On Friday, the Stars announced a seven-year extension with an annual cap hit of $4.25 million for John Klingberg, a promising defenseman coming off his entry level deal. This offseason, the Bruins would ideally use Klingberg’s contract as a template for Dougie Hamilton’s next deal. Hamilton’s camp will likely have other comps in mind.
One of those comps wears No. 76 for the Canadiens. You may have heard of him.
When it comes to Hamilton’s worth at the end of his entry-level deal, P.K. Subban is a very realistic comparable. Just look at their numbers through each of their first contracts:
In terms of points per game, Hamilton is also in some pricey company:
Hamilton will become a restricted free agent on July 1. The Bruins probably want to give him a long-term deal, but if he takes a shorter deal and gets to sign his third contract soon, he could potentially make a lot more money.
That’s what happened with Subban. The Canadiens were actually unwilling to give him the long-term deal he wanted after his entry-level deal expired, so he took a two-year deal worth just $2.875 million per. Subban shoved that in Marc Bergevin’s face by winning the Norris in the first year of that deal and later cashing in with an eight-year deal with an annual cap hit of $9 million.
The Bruins should avoid that scenario at all costs. Hamilton is already the Bruins’ second-best defenseman and is easily worth $5 million a year, and probably more.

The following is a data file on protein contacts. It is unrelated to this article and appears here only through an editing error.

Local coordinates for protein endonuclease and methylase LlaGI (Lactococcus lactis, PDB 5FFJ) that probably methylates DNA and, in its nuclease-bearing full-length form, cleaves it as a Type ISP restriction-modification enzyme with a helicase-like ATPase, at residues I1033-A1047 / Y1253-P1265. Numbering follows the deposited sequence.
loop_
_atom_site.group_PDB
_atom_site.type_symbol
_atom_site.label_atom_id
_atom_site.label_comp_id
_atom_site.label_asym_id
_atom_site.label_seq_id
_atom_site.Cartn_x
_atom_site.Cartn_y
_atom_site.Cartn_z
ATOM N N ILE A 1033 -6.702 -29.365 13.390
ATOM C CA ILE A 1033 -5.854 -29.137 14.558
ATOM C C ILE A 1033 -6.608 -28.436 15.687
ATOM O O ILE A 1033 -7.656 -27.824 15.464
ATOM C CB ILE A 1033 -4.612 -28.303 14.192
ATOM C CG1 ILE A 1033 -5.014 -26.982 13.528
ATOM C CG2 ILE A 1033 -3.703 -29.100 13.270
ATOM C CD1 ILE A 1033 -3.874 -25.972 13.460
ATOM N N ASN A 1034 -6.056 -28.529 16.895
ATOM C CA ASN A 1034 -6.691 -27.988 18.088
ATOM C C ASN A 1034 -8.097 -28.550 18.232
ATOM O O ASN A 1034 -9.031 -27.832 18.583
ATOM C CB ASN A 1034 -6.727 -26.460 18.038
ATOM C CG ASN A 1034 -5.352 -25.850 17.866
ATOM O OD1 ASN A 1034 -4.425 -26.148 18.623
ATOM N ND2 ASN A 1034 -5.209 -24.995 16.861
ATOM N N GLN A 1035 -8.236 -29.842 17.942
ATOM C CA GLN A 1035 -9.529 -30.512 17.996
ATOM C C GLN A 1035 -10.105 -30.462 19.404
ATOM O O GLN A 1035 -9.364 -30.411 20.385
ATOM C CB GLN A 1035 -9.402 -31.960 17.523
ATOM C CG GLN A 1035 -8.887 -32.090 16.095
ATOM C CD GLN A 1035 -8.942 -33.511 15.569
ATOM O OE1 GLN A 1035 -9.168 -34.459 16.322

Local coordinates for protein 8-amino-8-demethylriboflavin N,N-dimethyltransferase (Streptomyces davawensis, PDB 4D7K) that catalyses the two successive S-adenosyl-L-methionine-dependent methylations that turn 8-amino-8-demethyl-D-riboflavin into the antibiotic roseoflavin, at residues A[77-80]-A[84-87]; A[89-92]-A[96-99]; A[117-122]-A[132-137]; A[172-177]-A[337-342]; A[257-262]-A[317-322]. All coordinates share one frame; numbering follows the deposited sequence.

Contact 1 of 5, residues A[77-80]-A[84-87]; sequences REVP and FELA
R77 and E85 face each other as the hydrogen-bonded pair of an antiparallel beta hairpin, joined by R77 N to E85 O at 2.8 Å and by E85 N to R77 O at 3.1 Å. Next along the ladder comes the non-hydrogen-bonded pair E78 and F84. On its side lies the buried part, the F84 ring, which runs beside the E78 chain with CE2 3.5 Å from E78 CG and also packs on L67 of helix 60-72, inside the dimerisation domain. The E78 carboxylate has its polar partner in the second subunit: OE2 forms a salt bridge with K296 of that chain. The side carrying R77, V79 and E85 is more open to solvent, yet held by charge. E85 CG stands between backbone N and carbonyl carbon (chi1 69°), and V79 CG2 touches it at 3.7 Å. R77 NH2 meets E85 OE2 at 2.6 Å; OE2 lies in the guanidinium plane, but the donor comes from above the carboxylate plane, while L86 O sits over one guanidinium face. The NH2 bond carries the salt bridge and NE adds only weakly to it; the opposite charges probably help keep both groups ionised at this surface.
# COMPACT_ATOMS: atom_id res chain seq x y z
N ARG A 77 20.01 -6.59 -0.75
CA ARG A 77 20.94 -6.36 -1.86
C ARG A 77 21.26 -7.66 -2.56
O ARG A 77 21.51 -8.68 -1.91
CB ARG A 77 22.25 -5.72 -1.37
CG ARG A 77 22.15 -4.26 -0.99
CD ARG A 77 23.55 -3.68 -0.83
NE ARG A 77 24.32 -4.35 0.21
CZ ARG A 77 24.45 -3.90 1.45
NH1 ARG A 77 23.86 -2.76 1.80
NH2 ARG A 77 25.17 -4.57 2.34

The Bruins should give Hamilton a number that high for as long as he’ll take. Seven years at $5 million-plus per would buy out three years of unrestricted free agency, delaying perhaps Hamilton’s biggest pay day until he is 29.
Because of that, Hamilton’s camp will demand more per year the longer the deal goes. A shorter deal will mean a smaller cap hit, as Hamilton will easily make up that money in free agency sooner if he gets there.
These days, teams aren’t afraid to go long with their young blueliners. The longest contract a player can sign for if re-signing with his own team is eight years.
Drew Doughty got eight years after his entry-level contract expired. Klingberg, Roman Josi and Travis Hamonic all got seven, while Jonas Brodin and Justin Faulk both got six. Going off this season alone (and remember, some of these players are already multiple years into their second deals) Hamilton plays harder minutes than most of them.
(Usage chart courtesy of war-on-ice.com)
Teams can sign restricted free agents away from other clubs, but the possibility of Hamilton defecting for draft picks is highly unrealistic. Why? Because a team would need to plan its offseason around getting Hamilton only to miss out on him anyway.
Offer sheets do not typically come for a while after players reach restricted free agency; think later July, early August. Teams trying to sign players away strategically wait for rosters to begin filling out in an effort to decrease the rights-holding team’s chances of being able to match the contract. Even if Hamilton isn’t signed a couple weeks into July, the Bruins will leave themselves with money to match. That’s why most teams might not even try on Hamilton, as they usually don’t with restricted free agents.
There is not incentive to sign players to offer sheets that could realistically be matched. If a team does so and the original team matches, the interested team has only created inflation, something that will hurt their own cap situation down the road when they go to sign other players.
The Flyers, for example, thought there was no way the Predators would be able to match their $110 million contract for Shea Weber. They made a major play for what would have been the most impactful free agent signing since Zdeno Chara, but it didn’t work. The Weber deal increased the going rate for defensemen, which the Flyers can now use an excuse as to why they overpay their blueliners.
Hamilton will be a Bruin for a long time. Just don’t be surprised when you see what he’s worth.